Chancellor John Sharp during a Board of Regents meeting discussing the appointmet of interim dean Mark Welsh and discussion of a McElroy settlement on Sunday, July 30, 2023 in the Memorial Student Center.
Analysis: Chancellor Sharp’s retirement comes with new dilemmas
Nicholas Gutteridge, Managing Editor • July 2, 2024

Texas A&M System Chancellor John Sharp announced Monday he will be retiring on June 30, 2025.  A figure notorious in state politics,...

“Incredibles 2” a worthy follow-up to original

Photo by Provided by Walt Disney Pictures
Incredibles 2

I’ve been looking forward to the release of “Incredibles 2” since the Underminer first appeared on screen at the end of the original back in 2004. I was more excited about the release of this movie than I was about “Infinity War.” So you could say I went into the theater with pretty high expectations. And while the movie didn’t live up to every single thing I was hoping for, it also didn’t let me down.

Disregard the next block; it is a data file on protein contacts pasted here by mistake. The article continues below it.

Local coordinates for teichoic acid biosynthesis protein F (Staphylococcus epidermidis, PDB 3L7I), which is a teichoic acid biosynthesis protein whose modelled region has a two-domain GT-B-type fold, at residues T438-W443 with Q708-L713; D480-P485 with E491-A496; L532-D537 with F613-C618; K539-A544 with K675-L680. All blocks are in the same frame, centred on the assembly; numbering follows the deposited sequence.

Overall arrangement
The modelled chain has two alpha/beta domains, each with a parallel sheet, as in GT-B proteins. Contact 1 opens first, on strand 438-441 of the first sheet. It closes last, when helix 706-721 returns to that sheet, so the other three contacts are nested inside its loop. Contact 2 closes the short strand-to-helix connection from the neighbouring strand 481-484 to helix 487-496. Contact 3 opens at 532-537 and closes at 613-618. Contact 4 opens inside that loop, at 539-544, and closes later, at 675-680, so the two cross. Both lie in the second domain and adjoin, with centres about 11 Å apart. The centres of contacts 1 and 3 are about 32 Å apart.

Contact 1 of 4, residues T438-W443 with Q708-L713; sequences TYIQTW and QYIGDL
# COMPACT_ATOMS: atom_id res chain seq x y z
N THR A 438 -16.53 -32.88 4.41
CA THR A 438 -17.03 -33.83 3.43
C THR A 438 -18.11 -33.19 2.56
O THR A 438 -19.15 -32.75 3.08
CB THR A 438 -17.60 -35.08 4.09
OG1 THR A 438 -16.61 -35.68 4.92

When the movie ended, my first thoughts were relieved. The original “Incredibles” has long been one of my favorite movies, and I was very glad that the sequel didn’t butcher or taint the near perfection of the 2004 classic. As I reflected on the film a bit more however, I discovered there were ways in which it disappointed me.